Sharing my mourning journey as my family learns to live a new normal after the death of my 19 y.o. son in an auto accident on 10/12/08.

Posts tagged ‘separation’

Trial Run

“We’ll take him there. We’ll get him settled and he’ll have a good time.” I wake up in the middle of the night repeating what has become my new mantra. Merrick is off to a pre-college program for 6 weeks and I’m trying to figure out how I will allow my son to leave home for most of the summer without going mad. Jordan is gone, and can’t come back home. Everyday I live with the loss of my son. I’m stuck in a paradox of knowing that a lifetime ago, Jordan went away to college and didn’t come home. On this new journey the scars of loss cloud my judgment about what are the right experiences for my children to have. Merrick wants to go away and I don’t know if I can give the world another one of my children. I can’t lose another son and yet I know I have to let him go. I’m helping him prepare to go.

I’m filling out health forms, signing residence hall forms and buying supplies. I’ve done all of these things before. I helped Jordan prepare for college and for a summer program when he was in high school. Merrick in his excitement about his own pre-college program when he saw hesitation on my face countered with, “But Jordan went away when he was in high school.”  I watch Merrick’s face, seeing the excitement and anticipation. I remember back to Jordan’s summer away and how much it enriched him. I take in all of this information and know that it is Merrick’s turn to get the trial run at the college experience.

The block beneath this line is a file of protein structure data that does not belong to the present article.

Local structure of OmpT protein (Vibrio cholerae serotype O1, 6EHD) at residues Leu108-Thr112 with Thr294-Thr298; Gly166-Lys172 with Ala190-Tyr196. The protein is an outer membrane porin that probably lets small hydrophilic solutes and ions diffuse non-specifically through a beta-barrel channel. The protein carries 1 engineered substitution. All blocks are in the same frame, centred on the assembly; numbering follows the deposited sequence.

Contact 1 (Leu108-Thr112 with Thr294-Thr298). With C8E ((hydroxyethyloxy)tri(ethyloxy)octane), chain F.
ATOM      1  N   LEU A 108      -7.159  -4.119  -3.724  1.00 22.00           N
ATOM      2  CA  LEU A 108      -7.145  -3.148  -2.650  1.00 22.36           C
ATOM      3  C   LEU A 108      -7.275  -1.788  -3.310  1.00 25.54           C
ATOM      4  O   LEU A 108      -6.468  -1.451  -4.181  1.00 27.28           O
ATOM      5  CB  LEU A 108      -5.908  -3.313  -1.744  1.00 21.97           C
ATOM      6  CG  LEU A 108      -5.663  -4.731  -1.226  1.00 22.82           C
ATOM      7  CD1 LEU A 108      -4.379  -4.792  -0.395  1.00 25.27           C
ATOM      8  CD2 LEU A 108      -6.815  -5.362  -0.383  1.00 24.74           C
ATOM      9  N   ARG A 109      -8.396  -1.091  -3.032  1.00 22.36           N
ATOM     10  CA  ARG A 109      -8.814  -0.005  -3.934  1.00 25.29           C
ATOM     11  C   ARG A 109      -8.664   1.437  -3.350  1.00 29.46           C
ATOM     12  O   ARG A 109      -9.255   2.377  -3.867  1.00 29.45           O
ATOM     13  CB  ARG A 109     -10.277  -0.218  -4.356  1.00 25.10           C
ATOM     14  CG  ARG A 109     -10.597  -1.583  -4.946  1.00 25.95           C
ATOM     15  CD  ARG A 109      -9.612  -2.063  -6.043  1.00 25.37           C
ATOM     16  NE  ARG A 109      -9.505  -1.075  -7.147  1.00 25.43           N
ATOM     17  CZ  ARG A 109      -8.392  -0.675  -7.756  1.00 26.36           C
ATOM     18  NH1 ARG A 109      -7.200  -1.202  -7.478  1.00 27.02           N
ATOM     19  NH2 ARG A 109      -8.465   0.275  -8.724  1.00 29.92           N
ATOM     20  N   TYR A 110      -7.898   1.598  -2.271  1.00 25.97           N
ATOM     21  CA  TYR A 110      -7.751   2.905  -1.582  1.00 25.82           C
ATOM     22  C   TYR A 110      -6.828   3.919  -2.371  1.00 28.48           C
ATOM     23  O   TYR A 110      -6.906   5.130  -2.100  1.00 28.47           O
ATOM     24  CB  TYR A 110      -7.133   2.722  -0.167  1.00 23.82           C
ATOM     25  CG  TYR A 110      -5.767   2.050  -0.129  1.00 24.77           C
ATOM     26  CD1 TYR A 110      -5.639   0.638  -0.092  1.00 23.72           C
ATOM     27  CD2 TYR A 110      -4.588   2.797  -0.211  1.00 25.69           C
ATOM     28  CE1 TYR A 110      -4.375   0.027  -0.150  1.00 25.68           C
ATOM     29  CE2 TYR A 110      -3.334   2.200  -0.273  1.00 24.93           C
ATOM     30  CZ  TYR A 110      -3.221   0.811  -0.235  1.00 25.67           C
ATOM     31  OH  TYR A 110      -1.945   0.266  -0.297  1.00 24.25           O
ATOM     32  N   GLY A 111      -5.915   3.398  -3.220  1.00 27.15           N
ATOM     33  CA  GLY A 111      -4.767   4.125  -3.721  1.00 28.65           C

Merrick’s words are ringing in my ears as I try to ready myself to have him gone for 6 weeks this summer. He is so excited and rightfully so. It’s his turn to experience life as an almost college student. Jordan will forever be his role model and he looks forward to following in his footsteps by having his own adventure. I can’t tell him not to go without exposing the selfishness behind the act. “Stay home so I don’t worry every time the phone rings.”

“Stay home so I can hug you when I say goodnight to you.”

“Stay home because I can’t lose anymore children.”

“Stay home so I can feel like you’re safe.”

I could keep him home, find a program in Chicago that would suit his needs. But I know that if I start changing the trajectory of my children’s dreams I’m limiting their lives. I don’t want them to live afraid or to refuse opportunities for fear of worrying me. I have to adapt to my new reality. A reality that has an oldest child killed in a car accident and three younger children with full lives ahead of them learning how to be excited about life. I watch myself as I talk to Merrick about his time away. I encourage him to take advantage of the weekend getaways. I tell him, “You’re in a part of the country you’ve never been to before. Make sure you explore and see new things.” I caution him against spending too much time alone in his room. “Interact with your peers. Spending too much time alone will lead to feeling depressed. Take advantage of this opportunity.” I say all of these things to my son all the while wondering if I’m doing the right thing. A part of me wants to watch over him every moment. To tell him to come home at the first signs of homesickness, but I don’t. I tell him I’m excited for him, that he’ll need adjustment time but his experience will be good. I cheer him on even though my mind is screaming at me to make him stay home as though I can ward off danger if I keep him close.

In spite of my fears and because of faith we drive Merrick to his summer program. Mark, the girls and I help him get settled into his room and tour the campus with him. We meet his roommate and the Resident Assistants on his floor. We are in so many ways the typical family. As we prepare to leave to drive back to Chicago we all give Merrick one last hug and tell him we’ll call him when we’re home. Lindsay bursts into tears as soon as Merrick walks back to his dorm. I hold her close telling her I know she’ll miss him. I look back to see Merrick loping up the steps back into his dorm without a backward glance. His adventure begins.